2 Kings 18:17-19

The Royal Stewardship itself became an Office of Prophecy, as Isaiah foresaw the Messiah would re-establish that office as well. The Royal Steward will be clothed in the robes of the Messiah himself:

‘Then it shall be in that day,
That I will call My servant Eliakim the son of Hilkiah;

I will clothe him with your robe
And strengthen him with your belt;
I will commit your responsibility into his hand.
He shall be a father to the inhabitants of Jerusalem
And to the house of Judah.

The key of the house of David
I will lay on his shoulder;
So he shall open, and no one shall shut;
And he shall shut, and no one shall open
.

I will fasten him as a peg in a secure place,
And he will become a glorious throne to his father’s house.
Isaiah 22:20-23

The Crucified Rabbi of the tittle appears to explicitly reference this:

Jesus answered and said to him, “Blessed are you, Simon Bar-Jonah, for flesh and blood has not revealed this to you, but My Father who is in heaven. And I also say to you that you are Peter, and on this rock I will build My church, and the gates of Hades shall not prevail against it. And I will give you the keys of the kingdom of heaven, and whatever you bind on earth will be bound in heaven, and whatever you loose on earth will be loosed in heaven.”
Matthew 16:17-19

The implications are not necessarily obvious to non-Catholics: what is the Office of the Royal Steward, and what relevance would it have in Christianity are less discovered than the Bishop of Rome. But the answer may, perhaps by the same

A similar argument can of course made be for the Queen Mother, a position given both by biology and ceremony, both from thrones

Then Solomon sat on the throne of his father David; and his kingdom was firmly established…

Bathsheba therefore went to King Solomon, to speak to him for Adonijah. And the king rose up to meet her and bowed down to her, and sat down on his throne and had a throne set for the king’s mother; so she sat at his right hand. Then she said, “I desire one small petition of you; do not refuse me.”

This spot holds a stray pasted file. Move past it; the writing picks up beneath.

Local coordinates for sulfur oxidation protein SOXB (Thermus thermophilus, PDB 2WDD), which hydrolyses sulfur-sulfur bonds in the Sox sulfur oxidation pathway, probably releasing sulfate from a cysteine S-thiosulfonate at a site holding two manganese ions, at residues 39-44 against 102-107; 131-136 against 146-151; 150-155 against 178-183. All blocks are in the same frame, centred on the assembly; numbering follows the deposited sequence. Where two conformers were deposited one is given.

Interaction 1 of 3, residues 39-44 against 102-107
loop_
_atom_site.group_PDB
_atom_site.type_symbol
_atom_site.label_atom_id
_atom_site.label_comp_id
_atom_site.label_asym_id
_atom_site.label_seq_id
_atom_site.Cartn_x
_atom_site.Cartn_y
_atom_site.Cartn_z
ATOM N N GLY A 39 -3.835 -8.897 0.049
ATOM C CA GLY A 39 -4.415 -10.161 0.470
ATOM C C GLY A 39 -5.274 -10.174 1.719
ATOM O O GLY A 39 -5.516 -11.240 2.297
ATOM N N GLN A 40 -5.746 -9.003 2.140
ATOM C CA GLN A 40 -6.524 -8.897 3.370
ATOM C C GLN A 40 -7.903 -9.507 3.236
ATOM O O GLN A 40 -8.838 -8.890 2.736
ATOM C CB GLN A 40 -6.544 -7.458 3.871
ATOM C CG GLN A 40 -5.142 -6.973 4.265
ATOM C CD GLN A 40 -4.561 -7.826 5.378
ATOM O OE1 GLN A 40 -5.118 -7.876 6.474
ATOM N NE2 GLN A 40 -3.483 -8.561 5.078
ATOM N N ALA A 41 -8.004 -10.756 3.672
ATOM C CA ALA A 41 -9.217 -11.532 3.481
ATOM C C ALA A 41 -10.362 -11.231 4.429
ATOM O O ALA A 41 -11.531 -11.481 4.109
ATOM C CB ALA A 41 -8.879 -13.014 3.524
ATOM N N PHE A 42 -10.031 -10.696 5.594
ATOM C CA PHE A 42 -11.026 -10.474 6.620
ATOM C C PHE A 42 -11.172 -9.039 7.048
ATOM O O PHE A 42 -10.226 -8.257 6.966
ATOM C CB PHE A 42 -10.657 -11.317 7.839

And the king said to her, “Ask it, my mother, for I will not refuse you.”
1 Kings 2:19-20

and the cross

Pilate then went out again, and said to them, “Behold, I am bringing Him out to you, that you may know that I find no fault in Him.”

Then Jesus came out, wearing the crown of thorns and the purple robe. And Pilate said to them, “Behold the Man!”…

When Jesus therefore saw His mother, and the disciple whom He loved standing by, He said to His mother, “Woman, behold your son!” Then He said to the disciple, “Behold your mother!” And from that hour that disciple took her to his own home.
John 19:4-5,26-27

Old and New Baptism

Marshall seeks Old Testament fore-runners of baptism, but I disagree with his conclusions here. Indeed, the fore-runner to the sacrament of baptism is found in the New Testament… the baptism of John!

According to the Catholic Church, the baptism of John the Baptist was not the sacrament of baptism, but a Jewish tevilah preparing the Jewish people for the advent of the Messiah. John the Baptist did not administer the Christian sacrament of baptism because he did not baptize in the Trinitarian name. Moreover, the Apostles received those who had received “only the baptism of John” (c.f. Acts 19:1-4). Saint Augustine wrote, “Those who were baptized with John’s baptism needed to be baptized with the baptism of the Lord.”